Distant Neighbors

Reviews Published September 12, 2014 in Published in Orion, September/October 2014

A review of the selected letters of Wendell Berry and Gary Snyder

When should you fight and when should you be still? What is the correct balance between action and contemplation, between the local and global, between a righteous rage and a morning of work in the fields? In April 1978, Wendell Berry was asking these questions of Gary Snyder, in a series of letters they had been writing to each other since the early 1970s.

“I see with considerable sorrow,” Berry wrote, “that I am not going to get done fighting and live at peace in anything like the simple way I once thought I would. So how to keep from becoming evil? Maybe the answer is to fight always for what you particularly love, not for abstractions and not against anything: don’t fight against even the devil, and don’t fight to ‘save the world.’”

This beguiling volume of letters between two of the most interesting and influential writer-activists in recent American history is full of quandaries like this. Though Snyder and Berry live half a continent apart, and rarely meet, these three decades-worth of correspondence between them digs deep into issues of action, place, spirituality, meaning and, of course, wildness. How to live, what to do, how to stay connected to the world beyond the human? The questions come faster than the answers, which is always a good sign.

Berry wonders in one letter how farming can survive in what he calls an age of “technological despotism.” Snyder’s answer is to take the long view. “What you and I are really talking about,” he writes, “is reviving the value system and integrity and authenticity that belongs to the Neolithic. The Neolithic mindset has been struggling to retain itself in terms of what is called “folk culture”against the taxing powers of government ever since.”

If that sounds like a big theme (and a big ambition) it is typical of the sweeping vistas of this volume. The meaning of spirituality, of God and of religion, flows similarly through the book as these two men, a “forest Christian” and a Zen Buddhist, tease out the spiritual imperatives of their work. There are some polite, sometimes spirited, disagreements, but there is more common ground. “I’m not interested,” writes Berry to Snyder in 1980, “in spirituality that is dependent on cheap fossil fuel, soil erosion, and air pollution . . . No use talking about getting enlightened or saving your soul if you can’t keep the topsoil from washing away.”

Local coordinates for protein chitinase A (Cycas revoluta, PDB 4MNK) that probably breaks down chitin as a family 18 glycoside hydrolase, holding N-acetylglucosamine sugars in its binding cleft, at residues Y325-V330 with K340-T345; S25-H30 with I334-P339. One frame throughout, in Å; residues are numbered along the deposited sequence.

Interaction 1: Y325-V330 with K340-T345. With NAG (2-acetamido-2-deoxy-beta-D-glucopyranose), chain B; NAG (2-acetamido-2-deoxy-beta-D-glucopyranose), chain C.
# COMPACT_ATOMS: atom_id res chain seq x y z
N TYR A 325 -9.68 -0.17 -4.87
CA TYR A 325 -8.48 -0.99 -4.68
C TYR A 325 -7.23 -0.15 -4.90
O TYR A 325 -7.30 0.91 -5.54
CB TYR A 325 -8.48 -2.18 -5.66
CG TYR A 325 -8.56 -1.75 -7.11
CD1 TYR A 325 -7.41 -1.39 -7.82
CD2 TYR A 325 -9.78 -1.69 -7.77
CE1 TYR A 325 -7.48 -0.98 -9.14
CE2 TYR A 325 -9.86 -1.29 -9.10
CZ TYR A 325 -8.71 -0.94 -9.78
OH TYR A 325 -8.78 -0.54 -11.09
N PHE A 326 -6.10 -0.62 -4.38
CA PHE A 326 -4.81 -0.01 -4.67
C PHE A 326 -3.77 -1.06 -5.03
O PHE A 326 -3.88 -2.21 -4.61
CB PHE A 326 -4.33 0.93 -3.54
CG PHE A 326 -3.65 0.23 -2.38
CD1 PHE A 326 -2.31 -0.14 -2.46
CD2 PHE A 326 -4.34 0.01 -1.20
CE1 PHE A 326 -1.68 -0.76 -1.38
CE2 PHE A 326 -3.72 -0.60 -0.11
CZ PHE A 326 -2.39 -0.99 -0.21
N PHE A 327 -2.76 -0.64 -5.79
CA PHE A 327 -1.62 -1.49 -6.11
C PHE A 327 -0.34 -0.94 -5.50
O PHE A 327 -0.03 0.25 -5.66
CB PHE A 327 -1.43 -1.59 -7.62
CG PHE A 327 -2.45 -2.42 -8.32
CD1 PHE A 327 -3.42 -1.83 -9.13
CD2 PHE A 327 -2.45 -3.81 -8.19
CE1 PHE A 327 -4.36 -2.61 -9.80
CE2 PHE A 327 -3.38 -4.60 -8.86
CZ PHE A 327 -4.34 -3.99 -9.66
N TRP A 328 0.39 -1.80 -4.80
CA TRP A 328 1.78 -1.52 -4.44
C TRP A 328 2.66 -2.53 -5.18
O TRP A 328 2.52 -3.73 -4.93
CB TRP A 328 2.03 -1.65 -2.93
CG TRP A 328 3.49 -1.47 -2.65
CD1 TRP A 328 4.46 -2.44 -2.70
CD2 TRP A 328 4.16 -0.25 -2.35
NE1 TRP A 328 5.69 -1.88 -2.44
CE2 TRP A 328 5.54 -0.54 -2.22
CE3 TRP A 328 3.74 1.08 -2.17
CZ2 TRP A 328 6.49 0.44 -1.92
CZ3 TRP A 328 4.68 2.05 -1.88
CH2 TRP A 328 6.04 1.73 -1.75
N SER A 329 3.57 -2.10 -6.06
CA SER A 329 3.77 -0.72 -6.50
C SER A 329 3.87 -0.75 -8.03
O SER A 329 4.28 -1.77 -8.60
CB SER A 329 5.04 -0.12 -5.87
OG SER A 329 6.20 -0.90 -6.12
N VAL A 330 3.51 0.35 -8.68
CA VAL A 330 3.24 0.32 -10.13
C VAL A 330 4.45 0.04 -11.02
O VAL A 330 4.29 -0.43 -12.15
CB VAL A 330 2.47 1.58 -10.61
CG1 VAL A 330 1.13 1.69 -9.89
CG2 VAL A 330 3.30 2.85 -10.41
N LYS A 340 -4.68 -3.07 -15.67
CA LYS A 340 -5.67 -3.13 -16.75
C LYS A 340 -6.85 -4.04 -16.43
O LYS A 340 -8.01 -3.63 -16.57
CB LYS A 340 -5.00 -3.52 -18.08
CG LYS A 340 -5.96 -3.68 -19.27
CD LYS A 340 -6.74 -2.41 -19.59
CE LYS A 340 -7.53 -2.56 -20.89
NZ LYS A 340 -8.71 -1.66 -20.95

What is often so interesting about volumes of correspondence is that the writers are not performing in a way that they might be if they had produced a book for publication. For that reason, you often get to see deeper into their souls, and especially into their fears and insecurities, than you otherwise would. In this case, both Berry and Snyder come across as honest and open-hearted explorers. There is an overall sense of a deep and questing wisdom, hard earned through land work, travel, writing, and spiritual exploration. There is no rushing, no hectoring, no grand gestures, just ever-deepening enquiry into what makes a good life, and how it can still be lived, even in the depths of the machine age.

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